An existential crisis related to waste management rules may entail a feeling of perplexity, skepticism, or ambiguity regarding the purpose and efficacy of waste management regulations in our society.
On one hand, waste management rules are designed to promote sustainability, protect public health, and conserve natural resources by reducing the amount of waste generated and ensuring proper disposal of waste. These rules aim to create a cleaner and healthier environment for current and future generations.
On the other hand, waste management rules can be complex, confusing, and difficult to enforce. They can also be subject to political pressures and competing interests, which may result in inconsistent or ineffective implementation. This can lead to a sense of frustration or disillusionment with the ability of waste management rules to truly address the underlying problems of waste generation and disposal.
The policies are drafted superficially to benefit all the stakeholders and also not to hamper any industrial growth. On the other hand, the policies are vague enough to circumvent any violation and offer loophole to escape. The one who violates the rules are hardly punished and the one who follows the rule is hardly rewarded. This is the irony of the regulation. There are numerous examples of such violations of waste management rules and few examples of 100% adherence to such regulation. In a different series, we will showcase the real case studies of such violation and adherence.
The new E-Waste Regulation 2023 has removed dismantlers from Extended Producer Responsibility (EPR), which means that producers are now responsible for disposing of products at the end of their life, and only recyclers can participate in EPR. However, this raises the question of whether recyclers can effectively recycle electronic waste without dismantling it. There are various methods for recycling e-waste, including physical separation of printed circuit boards (PCBs) from components, shredding of PCBs with components followed by hydrometallurgy and pyrometallurgy, and other processes for extracting different metals from different types of e-waste. However, the regulation does not provide clear definitions of who is responsible for what, and the lack of clarity may lead to some entities claiming to be recyclers without actually investing in the necessary machinery. Recycling e-waste requires a significant investment in machinery, which can cost crores of rupees. Alternatively, one can choose to spend only a few lakhs on basic machinery and still claim to be a recycler. However, to carry out the recycling process effectively and responsibly, the former option is necessary. This could result in e-waste being channeled into the informal sector under the pretense of recycling, which could undermine the effectiveness of the regulation.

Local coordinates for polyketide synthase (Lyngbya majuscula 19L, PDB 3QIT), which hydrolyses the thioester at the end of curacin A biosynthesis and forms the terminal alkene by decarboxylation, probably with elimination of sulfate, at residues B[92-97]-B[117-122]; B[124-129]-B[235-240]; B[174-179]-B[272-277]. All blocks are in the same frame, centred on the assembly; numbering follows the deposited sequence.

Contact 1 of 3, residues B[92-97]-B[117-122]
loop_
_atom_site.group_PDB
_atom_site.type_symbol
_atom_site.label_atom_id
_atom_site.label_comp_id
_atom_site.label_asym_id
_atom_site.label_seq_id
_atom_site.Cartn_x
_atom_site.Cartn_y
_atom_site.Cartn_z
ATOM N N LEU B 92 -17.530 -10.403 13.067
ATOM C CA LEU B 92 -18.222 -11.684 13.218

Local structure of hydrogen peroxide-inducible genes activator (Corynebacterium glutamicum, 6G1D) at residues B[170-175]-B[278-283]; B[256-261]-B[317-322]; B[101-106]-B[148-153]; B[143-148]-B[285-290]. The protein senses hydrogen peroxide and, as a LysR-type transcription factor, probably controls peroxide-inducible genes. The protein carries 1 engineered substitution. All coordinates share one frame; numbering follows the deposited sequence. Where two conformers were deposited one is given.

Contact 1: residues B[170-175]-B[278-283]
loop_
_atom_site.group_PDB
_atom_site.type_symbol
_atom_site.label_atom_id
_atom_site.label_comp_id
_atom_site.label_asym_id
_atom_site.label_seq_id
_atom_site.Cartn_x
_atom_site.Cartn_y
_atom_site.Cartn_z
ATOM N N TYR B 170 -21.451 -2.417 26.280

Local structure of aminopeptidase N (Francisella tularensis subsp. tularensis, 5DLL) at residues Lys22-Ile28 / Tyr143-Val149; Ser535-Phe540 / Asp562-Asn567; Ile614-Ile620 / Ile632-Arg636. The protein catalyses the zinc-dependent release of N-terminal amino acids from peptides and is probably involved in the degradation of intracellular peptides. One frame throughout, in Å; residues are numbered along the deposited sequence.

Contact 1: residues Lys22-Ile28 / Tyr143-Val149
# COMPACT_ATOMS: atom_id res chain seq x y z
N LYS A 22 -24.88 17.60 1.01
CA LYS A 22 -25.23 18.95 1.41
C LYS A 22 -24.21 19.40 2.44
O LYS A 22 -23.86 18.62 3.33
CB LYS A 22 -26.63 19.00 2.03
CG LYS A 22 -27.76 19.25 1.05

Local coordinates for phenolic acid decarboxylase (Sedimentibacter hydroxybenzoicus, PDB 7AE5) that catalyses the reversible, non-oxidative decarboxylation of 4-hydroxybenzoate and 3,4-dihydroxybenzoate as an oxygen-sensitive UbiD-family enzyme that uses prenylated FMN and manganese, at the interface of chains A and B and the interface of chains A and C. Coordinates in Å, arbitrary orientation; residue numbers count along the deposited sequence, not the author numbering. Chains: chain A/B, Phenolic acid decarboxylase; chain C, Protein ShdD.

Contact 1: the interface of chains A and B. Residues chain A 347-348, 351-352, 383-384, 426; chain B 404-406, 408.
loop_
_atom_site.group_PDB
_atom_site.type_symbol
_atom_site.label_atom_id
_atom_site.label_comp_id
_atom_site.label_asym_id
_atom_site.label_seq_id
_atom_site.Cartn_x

On the contrary, e-waste is often sold to the highest bidder at auctions or tenders under the guise of being recycled. Despite significant differences between dismantlers and recyclers, consumers tend to conflate the two. Legally, e-waste is transferred to the highest bidder for recycling with 100% compliance on paper, yet in reality, a significant portion of it is not recycled and instead disappears into the informal sector. The regulation only mandates that e-waste be given to authorized e-waste companies with proper documentation. However, as long as one possesses the required paperwork, they are considered authorized, and the regulation does not provide any penalty or violation clauses for companies or consumers who dispose of e-waste through bidding for recycling, even if the waste ultimately ends up in the informal sector and reenters the economy.
To address this crisis, it is important to engage in open and honest discussions about the strengths and weaknesses of waste management rules and to work towards solutions that are both effective and equitable. This may involve increasing public awareness about waste management issues, promoting sustainable practices at the individual and community level, and advocating for policy changes that prioritize environmental protection and social justice.
To summarize, rules and regulations should be applied equally to all entities, regardless of their size and investment. However, in practice, larger entities may be more likely to violate these rules (penalties are peanuts), while smaller entities face more risk.